The exhibit includes artifacts from the 19th century to the present, and a huge range of depictions of Native American images. Many of them are thoughtless stereotypes — plastic “peace” pipes (“They’re pipes,” Plass said. “‘Peace pipe’ is a white man’s word”), glassware with cartoon Natives on them. Some are openly racist, such as a sign from a bar in 1928 Oklahoma that reads “No liquor served to Indians after sundown.” Other artifacts are positive images, including images of Native lacrosse players or from the film “Smoke Signals,” written and directed by Native Americans.

Plass said the point of the exhibit is to show a range of depictions, and allow viewers to consider the images and their effects for themselves.

In Shawano, as in Clintonville and elsewhere, Plass said he had a warm, respectful reaction from students, who showed interest in the exhibit. In 1993, Shawano High School changed its mascot from the Indians to the Hawks.

Decades Of Protest To Change Mascots

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When the Washington, D.C.’s NFL team came to Green Bay in December, Plass was one of the protesters that greeted them at Lambeau Field with drumming, chanting and protest signs. The team attracts protests because its name is a racial slur, and it is the most high-profile example of such a name. But there are hundreds of teams across the country that employ Native imagery, as well as dozens in Wisconsin.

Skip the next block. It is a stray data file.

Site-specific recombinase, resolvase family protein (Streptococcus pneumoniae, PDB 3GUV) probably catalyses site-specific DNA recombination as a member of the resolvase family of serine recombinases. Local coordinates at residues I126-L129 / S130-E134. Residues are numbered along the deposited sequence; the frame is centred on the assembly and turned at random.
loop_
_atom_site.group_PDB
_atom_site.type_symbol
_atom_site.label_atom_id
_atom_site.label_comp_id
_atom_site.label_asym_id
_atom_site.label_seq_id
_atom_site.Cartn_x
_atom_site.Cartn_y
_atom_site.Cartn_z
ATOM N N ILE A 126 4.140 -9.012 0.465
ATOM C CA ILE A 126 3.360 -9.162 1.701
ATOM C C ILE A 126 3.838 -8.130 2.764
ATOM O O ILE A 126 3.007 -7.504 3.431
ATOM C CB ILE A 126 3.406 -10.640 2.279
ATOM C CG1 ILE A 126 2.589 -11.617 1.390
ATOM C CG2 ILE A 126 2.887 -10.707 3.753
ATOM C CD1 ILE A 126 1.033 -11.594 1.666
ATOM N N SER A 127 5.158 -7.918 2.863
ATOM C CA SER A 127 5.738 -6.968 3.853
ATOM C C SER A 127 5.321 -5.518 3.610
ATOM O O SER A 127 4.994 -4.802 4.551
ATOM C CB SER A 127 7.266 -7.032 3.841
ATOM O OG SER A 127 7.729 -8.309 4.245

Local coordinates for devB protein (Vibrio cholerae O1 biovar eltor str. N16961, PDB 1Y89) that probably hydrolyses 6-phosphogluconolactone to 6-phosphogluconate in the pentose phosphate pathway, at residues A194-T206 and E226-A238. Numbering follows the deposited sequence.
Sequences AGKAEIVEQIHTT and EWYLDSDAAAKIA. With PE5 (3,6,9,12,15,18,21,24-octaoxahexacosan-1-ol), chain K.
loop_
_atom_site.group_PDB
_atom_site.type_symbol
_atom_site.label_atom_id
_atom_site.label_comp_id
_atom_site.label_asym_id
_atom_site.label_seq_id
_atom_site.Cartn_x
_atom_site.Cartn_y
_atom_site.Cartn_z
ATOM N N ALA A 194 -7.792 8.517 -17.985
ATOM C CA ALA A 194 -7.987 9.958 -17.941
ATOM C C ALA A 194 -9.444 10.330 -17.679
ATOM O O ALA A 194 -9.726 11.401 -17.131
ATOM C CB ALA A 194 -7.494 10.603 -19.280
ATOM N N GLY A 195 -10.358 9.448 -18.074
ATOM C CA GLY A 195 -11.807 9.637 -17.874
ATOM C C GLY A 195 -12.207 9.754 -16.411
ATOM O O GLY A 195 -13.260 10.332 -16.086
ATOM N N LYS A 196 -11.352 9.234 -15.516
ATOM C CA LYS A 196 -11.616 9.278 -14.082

Barbara Munson, who was at the Lambeau Field protest, has been pushing to eliminate Native American mascots for decades.

“We started in 1997 to work together and in concert with others to work toward elimination of race-based Indian mascots from Wisconsin public schools,” Munson said. “Since that time, we’ve seen 36 Indian mascots change in the state of Wisconsin and that’s really good, but there’s still 29 left.”

Munson’s message to those districts is simple: “Really, it’s time for a change.”

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A few days after that Lambeau Field protest, one more Wisconsin district made the change. The Menomonee Falls School Board voted to change its mascot from the Indians. The divided school board there took the vote after protests from parents who called on the school to resist changing the mascot.

At the Lambeau Field protest, Isabella Saiz, 14, summed up her views on the debate.

“We are people,” Saiz said. “We will never be mascots.”

Editor’s note: Megan Hart contributed reporting.